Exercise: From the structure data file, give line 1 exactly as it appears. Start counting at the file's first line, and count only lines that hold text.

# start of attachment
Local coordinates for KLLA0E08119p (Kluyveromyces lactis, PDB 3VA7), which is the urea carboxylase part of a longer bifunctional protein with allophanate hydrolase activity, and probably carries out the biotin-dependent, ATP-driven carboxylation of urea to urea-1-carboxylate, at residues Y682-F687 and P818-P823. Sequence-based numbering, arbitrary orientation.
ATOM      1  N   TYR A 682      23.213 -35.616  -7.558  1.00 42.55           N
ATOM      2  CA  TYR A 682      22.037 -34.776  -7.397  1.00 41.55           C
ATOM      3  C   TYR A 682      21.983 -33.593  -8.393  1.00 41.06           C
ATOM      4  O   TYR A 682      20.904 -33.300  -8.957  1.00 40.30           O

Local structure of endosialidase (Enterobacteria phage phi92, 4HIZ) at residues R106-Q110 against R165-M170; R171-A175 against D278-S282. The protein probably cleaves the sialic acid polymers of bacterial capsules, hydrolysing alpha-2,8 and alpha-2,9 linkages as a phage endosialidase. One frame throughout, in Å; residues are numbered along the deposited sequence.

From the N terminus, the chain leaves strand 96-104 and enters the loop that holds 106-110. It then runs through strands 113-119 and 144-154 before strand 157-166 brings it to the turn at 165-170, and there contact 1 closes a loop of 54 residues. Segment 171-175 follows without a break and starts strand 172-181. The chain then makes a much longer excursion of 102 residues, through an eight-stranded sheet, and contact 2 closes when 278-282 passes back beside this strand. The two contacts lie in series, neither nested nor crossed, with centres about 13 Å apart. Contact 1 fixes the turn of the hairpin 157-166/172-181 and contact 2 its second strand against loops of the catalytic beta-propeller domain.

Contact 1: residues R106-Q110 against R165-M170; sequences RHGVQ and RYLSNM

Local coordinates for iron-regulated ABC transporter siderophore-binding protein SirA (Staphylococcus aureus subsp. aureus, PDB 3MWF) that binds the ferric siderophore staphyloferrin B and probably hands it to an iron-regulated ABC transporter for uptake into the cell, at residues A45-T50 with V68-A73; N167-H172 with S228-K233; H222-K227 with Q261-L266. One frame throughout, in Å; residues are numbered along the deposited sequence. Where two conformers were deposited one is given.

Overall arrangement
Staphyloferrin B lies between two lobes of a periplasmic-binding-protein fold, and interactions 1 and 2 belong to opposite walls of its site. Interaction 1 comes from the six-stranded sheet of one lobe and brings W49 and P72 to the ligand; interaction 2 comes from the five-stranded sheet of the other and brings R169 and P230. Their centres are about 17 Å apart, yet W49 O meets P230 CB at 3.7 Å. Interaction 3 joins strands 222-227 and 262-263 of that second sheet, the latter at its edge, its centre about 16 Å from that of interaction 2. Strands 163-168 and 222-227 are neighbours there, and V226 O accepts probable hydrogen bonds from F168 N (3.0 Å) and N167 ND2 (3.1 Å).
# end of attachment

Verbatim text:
Local coordinates for KLLA0E08119p (Kluyveromyces lactis, PDB 3VA7), which is the urea carboxylase part of a longer bifunctional protein with allophanate hydrolase activity, and probably carries out the biotin-dependent, ATP-driven carboxylation of urea to urea-1-carboxylate, at residues Y682-F687 and P818-P823. Sequence-based numbering, arbitrary orientation.